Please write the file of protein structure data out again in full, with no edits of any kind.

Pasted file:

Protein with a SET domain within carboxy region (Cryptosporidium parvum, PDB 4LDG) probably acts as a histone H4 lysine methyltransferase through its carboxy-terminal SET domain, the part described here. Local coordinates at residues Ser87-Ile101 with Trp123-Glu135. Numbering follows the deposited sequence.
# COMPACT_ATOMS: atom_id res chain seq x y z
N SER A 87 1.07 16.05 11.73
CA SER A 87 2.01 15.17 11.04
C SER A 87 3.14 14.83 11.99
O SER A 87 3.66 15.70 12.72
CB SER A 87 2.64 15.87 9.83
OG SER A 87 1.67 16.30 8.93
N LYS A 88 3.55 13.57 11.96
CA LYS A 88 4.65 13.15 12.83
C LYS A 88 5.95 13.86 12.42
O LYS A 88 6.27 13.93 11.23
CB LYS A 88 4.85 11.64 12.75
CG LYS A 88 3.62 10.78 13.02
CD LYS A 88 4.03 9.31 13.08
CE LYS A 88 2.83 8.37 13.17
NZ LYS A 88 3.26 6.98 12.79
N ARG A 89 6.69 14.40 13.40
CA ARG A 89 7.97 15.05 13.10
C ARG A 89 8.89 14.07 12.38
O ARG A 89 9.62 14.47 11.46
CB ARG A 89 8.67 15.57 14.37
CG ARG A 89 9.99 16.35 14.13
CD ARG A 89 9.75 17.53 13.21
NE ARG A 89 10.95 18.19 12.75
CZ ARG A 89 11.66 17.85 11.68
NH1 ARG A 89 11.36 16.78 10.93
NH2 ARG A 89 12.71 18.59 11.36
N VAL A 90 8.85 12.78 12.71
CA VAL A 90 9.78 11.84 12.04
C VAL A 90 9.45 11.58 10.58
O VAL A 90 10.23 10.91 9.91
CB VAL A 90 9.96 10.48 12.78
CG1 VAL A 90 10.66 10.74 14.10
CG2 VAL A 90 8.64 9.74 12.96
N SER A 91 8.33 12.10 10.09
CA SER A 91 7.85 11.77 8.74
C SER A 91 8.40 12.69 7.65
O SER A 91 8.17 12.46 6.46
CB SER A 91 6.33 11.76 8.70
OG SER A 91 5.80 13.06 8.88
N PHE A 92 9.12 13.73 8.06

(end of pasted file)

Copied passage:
Protein with a SET domain within carboxy region (Cryptosporidium parvum, PDB 4LDG) probably acts as a histone H4 lysine methyltransferase through its carboxy-terminal SET domain, the part described here. Local coordinates at residues Ser87-Ile101 with Trp123-Glu135. Numbering follows the deposited sequence.
# COMPACT_ATOMS: atom_id res chain seq x y z
N SER A 87 1.07 16.05 11.73
CA SER A 87 2.01 15.17 11.04
C SER A 87 3.14 14.83 11.99
O SER A 87 3.66 15.70 12.72
CB SER A 87 2.64 15.87 9.83
OG SER A 87 1.67 16.30 8.93
N LYS A 88 3.55 13.57 11.96
CA LYS A 88 4.65 13.15 12.83
C LYS A 88 5.95 13.86 12.42
O LYS A 88 6.27 13.93 11.23
CB LYS A 88 4.85 11.64 12.75
CG LYS A 88 3.62 10.78 13.02
CD LYS A 88 4.03 9.31 13.08
CE LYS A 88 2.83 8.37 13.17
NZ LYS A 88 3.26 6.98 12.79
N ARG A 89 6.69 14.40 13.40
CA ARG A 89 7.97 15.05 13.10
C ARG A 89 8.89 14.07 12.38
O ARG A 89 9.62 14.47 11.46
CB ARG A 89 8.67 15.57 14.37
CG ARG A 89 9.99 16.35 14.13
CD ARG A 89 9.75 17.53 13.21
NE ARG A 89 10.95 18.19 12.75
CZ ARG A 89 11.66 17.85 11.68
NH1 ARG A 89 11.36 16.78 10.93
NH2 ARG A 89 12.71 18.59 11.36
N VAL A 90 8.85 12.78 12.71
CA VAL A 90 9.78 11.84 12.04
C VAL A 90 9.45 11.58 10.58
O VAL A 90 10.23 10.91 9.91
CB VAL A 90 9.96 10.48 12.78
CG1 VAL A 90 10.66 10.74 14.10
CG2 VAL A 90 8.64 9.74 12.96
N SER A 91 8.33 12.10 10.09
CA SER A 91 7.85 11.77 8.74
C SER A 91 8.40 12.69 7.65
O SER A 91 8.17 12.46 6.46
CB SER A 91 6.33 11.76 8.70
OG SER A 91 5.80 13.06 8.88
N PHE A 92 9.12 13.73 8.06